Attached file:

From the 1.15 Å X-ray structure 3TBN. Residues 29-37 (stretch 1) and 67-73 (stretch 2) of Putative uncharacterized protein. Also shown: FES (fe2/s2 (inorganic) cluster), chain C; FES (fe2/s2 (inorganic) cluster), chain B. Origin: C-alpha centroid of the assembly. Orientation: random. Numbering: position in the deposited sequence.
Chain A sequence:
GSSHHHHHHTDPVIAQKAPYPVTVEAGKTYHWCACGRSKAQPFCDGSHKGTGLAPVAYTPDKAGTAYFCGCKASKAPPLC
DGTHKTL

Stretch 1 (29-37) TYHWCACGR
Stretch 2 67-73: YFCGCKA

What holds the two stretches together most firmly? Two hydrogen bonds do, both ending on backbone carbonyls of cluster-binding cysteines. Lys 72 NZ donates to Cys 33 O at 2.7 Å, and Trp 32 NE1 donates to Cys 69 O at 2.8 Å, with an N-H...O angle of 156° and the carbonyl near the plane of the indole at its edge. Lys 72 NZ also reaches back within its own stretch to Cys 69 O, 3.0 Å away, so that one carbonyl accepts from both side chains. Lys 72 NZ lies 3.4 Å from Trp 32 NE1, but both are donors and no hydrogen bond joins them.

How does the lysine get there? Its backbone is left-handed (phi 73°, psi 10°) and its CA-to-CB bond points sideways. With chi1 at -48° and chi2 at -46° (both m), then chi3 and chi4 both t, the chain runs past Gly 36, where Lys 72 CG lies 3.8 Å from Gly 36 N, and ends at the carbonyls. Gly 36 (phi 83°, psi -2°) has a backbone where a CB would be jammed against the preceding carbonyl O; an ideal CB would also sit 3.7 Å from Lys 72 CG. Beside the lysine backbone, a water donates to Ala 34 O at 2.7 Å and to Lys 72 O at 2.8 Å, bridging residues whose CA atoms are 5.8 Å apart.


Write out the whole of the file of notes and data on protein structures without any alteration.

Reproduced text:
From the 1.15 Å X-ray structure 3TBN. Residues 29-37 (stretch 1) and 67-73 (stretch 2) of Putative uncharacterized protein. Also shown: FES (fe2/s2 (inorganic) cluster), chain C; FES (fe2/s2 (inorganic) cluster), chain B. Origin: C-alpha centroid of the assembly. Orientation: random. Numbering: position in the deposited sequence.
Chain A sequence:
GSSHHHHHHTDPVIAQKAPYPVTVEAGKTYHWCACGRSKAQPFCDGSHKGTGLAPVAYTPDKAGTAYFCGCKASKAPPLC
DGTHKTL

Stretch 1 (29-37) TYHWCACGR
Stretch 2 67-73: YFCGCKA

What holds the two stretches together most firmly? Two hydrogen bonds do, both ending on backbone carbonyls of cluster-binding cysteines. Lys 72 NZ donates to Cys 33 O at 2.7 Å, and Trp 32 NE1 donates to Cys 69 O at 2.8 Å, with an N-H...O angle of 156° and the carbonyl near the plane of the indole at its edge. Lys 72 NZ also reaches back within its own stretch to Cys 69 O, 3.0 Å away, so that one carbonyl accepts from both side chains. Lys 72 NZ lies 3.4 Å from Trp 32 NE1, but both are donors and no hydrogen bond joins them.

How does the lysine get there? Its backbone is left-handed (phi 73°, psi 10°) and its CA-to-CB bond points sideways. With chi1 at -48° and chi2 at -46° (both m), then chi3 and chi4 both t, the chain runs past Gly 36, where Lys 72 CG lies 3.8 Å from Gly 36 N, and ends at the carbonyls. Gly 36 (phi 83°, psi -2°) has a backbone where a CB would be jammed against the preceding carbonyl O; an ideal CB would also sit 3.7 Å from Lys 72 CG. Beside the lysine backbone, a water donates to Ala 34 O at 2.7 Å and to Lys 72 O at 2.8 Å, bridging residues whose CA atoms are 5.8 Å apart.